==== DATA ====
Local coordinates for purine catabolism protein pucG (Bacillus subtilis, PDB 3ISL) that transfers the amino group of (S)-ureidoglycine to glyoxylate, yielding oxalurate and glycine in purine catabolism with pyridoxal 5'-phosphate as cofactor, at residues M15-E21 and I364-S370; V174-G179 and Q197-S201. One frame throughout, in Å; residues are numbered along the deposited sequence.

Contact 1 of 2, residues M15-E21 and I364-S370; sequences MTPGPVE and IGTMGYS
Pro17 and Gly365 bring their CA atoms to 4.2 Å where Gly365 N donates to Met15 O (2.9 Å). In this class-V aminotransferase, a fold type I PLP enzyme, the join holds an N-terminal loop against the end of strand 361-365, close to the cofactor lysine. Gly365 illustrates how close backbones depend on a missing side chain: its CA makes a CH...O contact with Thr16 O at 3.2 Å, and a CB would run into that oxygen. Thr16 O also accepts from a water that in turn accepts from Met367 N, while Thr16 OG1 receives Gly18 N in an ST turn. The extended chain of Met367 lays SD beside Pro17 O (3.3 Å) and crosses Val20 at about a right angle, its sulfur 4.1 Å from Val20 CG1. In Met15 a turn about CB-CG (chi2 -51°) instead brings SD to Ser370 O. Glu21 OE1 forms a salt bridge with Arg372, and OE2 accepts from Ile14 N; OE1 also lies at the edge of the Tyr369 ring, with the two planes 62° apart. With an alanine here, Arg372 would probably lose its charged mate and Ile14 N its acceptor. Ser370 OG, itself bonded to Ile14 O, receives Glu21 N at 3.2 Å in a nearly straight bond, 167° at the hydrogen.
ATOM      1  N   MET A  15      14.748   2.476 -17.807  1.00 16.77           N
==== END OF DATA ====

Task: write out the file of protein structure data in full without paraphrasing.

Local coordinates for purine catabolism protein pucG (Bacillus subtilis, PDB 3ISL) that transfers the amino group of (S)-ureidoglycine to glyoxylate, yielding oxalurate and glycine in purine catabolism with pyridoxal 5'-phosphate as cofactor, at residues M15-E21 and I364-S370; V174-G179 and Q197-S201. One frame throughout, in Å; residues are numbered along the deposited sequence.

Contact 1 of 2, residues M15-E21 and I364-S370; sequences MTPGPVE and IGTMGYS
Pro17 and Gly365 bring their CA atoms to 4.2 Å where Gly365 N donates to Met15 O (2.9 Å). In this class-V aminotransferase, a fold type I PLP enzyme, the join holds an N-terminal loop against the end of strand 361-365, close to the cofactor lysine. Gly365 illustrates how close backbones depend on a missing side chain: its CA makes a CH...O contact with Thr16 O at 3.2 Å, and a CB would run into that oxygen. Thr16 O also accepts from a water that in turn accepts from Met367 N, while Thr16 OG1 receives Gly18 N in an ST turn. The extended chain of Met367 lays SD beside Pro17 O (3.3 Å) and crosses Val20 at about a right angle, its sulfur 4.1 Å from Val20 CG1. In Met15 a turn about CB-CG (chi2 -51°) instead brings SD to Ser370 O. Glu21 OE1 forms a salt bridge with Arg372, and OE2 accepts from Ile14 N; OE1 also lies at the edge of the Tyr369 ring, with the two planes 62° apart. With an alanine here, Arg372 would probably lose its charged mate and Ile14 N its acceptor. Ser370 OG, itself bonded to Ile14 O, receives Glu21 N at 3.2 Å in a nearly straight bond, 167° at the hydrogen.
ATOM      1  N   MET A  15      14.748   2.476 -17.807  1.00 16.77           N